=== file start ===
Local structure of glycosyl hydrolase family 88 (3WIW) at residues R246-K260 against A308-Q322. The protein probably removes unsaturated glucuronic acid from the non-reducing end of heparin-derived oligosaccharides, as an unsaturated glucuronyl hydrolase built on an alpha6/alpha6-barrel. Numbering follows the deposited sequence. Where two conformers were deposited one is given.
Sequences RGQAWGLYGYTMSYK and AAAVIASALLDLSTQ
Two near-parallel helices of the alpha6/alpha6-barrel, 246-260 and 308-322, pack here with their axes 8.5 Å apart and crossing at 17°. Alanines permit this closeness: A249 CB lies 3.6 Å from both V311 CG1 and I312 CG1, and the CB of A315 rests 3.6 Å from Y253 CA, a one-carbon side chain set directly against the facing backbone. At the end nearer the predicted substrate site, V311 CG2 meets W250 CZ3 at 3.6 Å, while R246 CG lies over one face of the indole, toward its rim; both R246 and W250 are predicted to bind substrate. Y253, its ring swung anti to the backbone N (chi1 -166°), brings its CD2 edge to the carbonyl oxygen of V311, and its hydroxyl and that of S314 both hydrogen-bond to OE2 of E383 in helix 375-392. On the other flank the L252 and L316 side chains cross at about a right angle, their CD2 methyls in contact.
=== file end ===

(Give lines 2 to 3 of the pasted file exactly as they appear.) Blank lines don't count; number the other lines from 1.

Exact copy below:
Sequences RGQAWGLYGYTMSYK and AAAVIASALLDLSTQ
Two near-parallel helices of the alpha6/alpha6-barrel, 246-260 and 308-322, pack here with their axes 8.5 Å apart and crossing at 17°. Alanines permit this closeness: A249 CB lies 3.6 Å from both V311 CG1 and I312 CG1, and the CB of A315 rests 3.6 Å from Y253 CA, a one-carbon side chain set directly against the facing backbone. At the end nearer the predicted substrate site, V311 CG2 meets W250 CZ3 at 3.6 Å, while R246 CG lies over one face of the indole, toward its rim; both R246 and W250 are predicted to bind substrate. Y253, its ring swung anti to the backbone N (chi1 -166°), brings its CD2 edge to the carbonyl oxygen of V311, and its hydroxyl and that of S314 both hydrogen-bond to OE2 of E383 in helix 375-392. On the other flank the L252 and L316 side chains cross at about a right angle, their CD2 methyls in contact.